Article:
Amid the worst drought on record, Californians’ water conservation levels dropped to a “dismal” rate, with Southern Californians actually increasing their usage, figures released Tuesday showed.
The data, for the month of February, is the most recent available. It shows water consumption was reduced by just 2.8 percent statewide, compared to 2013 levels, down from an 8 percent conservation rate in January and a peak of 22.1 percent in December.
The South Coast region was the worst across the state, with February water use actually increasing 2.3 percent compared to 2013 levels.
The February monthly figure, presented by state staff to theState Water Resources Control Board in Sacramento, is the lowest since the board began tracking conservation data in July 2014, amid California’s ongoing and severe drought.
“Obviously these are sobering … and disheartening statistics, considering how hard we’ve been working on this,” board Chairwoman Felicia Marcus said in a conference call with reporters.
The state is now in its fourth year of the drought, and last week Gov. Jerry Brown announced mandatory water-use cuts of 25 percent in urban areas for the first time in California history, among other emergency drought measures that were part of an executive order.
The water board will determine how the state’s more than 400 local water agencies will be tasked with achieving the 25 percent goal, with those communities who have done little to conserve being subject to the harshest cutbacks.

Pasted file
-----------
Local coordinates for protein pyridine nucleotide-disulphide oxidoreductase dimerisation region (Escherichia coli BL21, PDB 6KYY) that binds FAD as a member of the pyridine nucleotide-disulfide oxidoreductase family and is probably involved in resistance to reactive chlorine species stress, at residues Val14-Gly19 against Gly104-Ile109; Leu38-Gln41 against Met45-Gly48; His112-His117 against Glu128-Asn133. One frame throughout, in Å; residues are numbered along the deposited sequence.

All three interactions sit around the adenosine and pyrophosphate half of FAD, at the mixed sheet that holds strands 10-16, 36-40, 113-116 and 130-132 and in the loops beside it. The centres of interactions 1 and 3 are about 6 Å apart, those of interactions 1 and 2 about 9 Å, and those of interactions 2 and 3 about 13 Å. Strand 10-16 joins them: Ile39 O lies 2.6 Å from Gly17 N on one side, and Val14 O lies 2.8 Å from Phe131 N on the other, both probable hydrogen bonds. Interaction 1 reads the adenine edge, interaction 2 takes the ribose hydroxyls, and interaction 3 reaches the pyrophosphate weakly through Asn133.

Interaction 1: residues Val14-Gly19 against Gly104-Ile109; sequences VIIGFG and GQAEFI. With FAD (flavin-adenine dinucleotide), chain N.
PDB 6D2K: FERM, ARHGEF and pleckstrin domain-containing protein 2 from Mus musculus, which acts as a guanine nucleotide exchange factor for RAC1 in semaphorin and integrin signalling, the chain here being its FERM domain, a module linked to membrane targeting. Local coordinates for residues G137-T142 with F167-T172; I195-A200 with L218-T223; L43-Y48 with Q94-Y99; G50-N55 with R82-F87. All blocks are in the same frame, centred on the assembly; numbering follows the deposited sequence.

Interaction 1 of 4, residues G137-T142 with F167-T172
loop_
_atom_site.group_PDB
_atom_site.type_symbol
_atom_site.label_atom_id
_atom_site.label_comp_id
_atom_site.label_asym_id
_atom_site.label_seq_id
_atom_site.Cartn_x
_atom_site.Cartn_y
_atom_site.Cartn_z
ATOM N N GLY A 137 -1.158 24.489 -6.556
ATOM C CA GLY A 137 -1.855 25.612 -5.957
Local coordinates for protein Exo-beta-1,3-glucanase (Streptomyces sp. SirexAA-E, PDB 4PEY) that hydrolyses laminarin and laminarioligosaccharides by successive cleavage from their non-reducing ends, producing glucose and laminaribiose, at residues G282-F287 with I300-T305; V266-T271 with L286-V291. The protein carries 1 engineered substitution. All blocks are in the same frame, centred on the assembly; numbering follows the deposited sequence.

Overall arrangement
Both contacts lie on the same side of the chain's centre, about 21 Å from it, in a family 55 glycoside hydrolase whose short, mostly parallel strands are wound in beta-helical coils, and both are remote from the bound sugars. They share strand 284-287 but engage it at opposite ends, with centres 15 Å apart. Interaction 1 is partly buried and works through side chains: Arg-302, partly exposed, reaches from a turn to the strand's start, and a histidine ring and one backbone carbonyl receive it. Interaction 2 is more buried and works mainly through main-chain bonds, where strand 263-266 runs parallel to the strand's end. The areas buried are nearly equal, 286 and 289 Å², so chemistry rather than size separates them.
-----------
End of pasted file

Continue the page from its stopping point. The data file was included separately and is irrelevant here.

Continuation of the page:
A framework for how those reductions will be implemented was set to be released later Tuesday. The board was expected to vote on the regulations on May 5 or May 6.
The order was announced as the state water agency said that snowpack in the Sierra Nevada mountains — the source of nearly a third of the state’s fresh water supply — was at 5 percent of average, by far the lowest in 75 years of measurements.
On Tuesday, Marcus said the poor February conservation data provided support for the governor’s actions.
“I know many communities in the state stepped up since last summer and dramatically conserved water. But not enough communities in the state have saved enough water,” Marcus said in a news release from the water board. “Beginning today, to assure their own water security as well as help others, communities should restrict outdoor irrigation to the bare minimum.”
The increase in water use in the South Coast region, which includes the greater Los Angeles and San Diego areas, had a major impact on the statewide decline in conservation. The region accounts for 56 percent of residential water use statewide.
A comparatively warmer February, economic growth and tourism were being blamed for the uptick in use in the South Coast region, water board senior staff scientist Max Gomberg said.
The data released Tuesday included residential water use per person. That figure showed an uptick from January, from 73.1 to 76.7 residential gallons per-capita per day on average statewide.
Figures provided to the state water board showed San Francisco used 44 gallons per capita per day, compared to 69 gallons for Los Angeles Department of Water and Power customers.
Customers of the California Water Services Company in Bakersfield, with 91 gallons, consumed the most water in the urban data broken out for the board.
Adelanto, Big Bear Lake,Fountain Valley and South Gate were the only cities in Southern California that had per capital daily water use of less than 60 gallons plus a 15 percent conservation rate.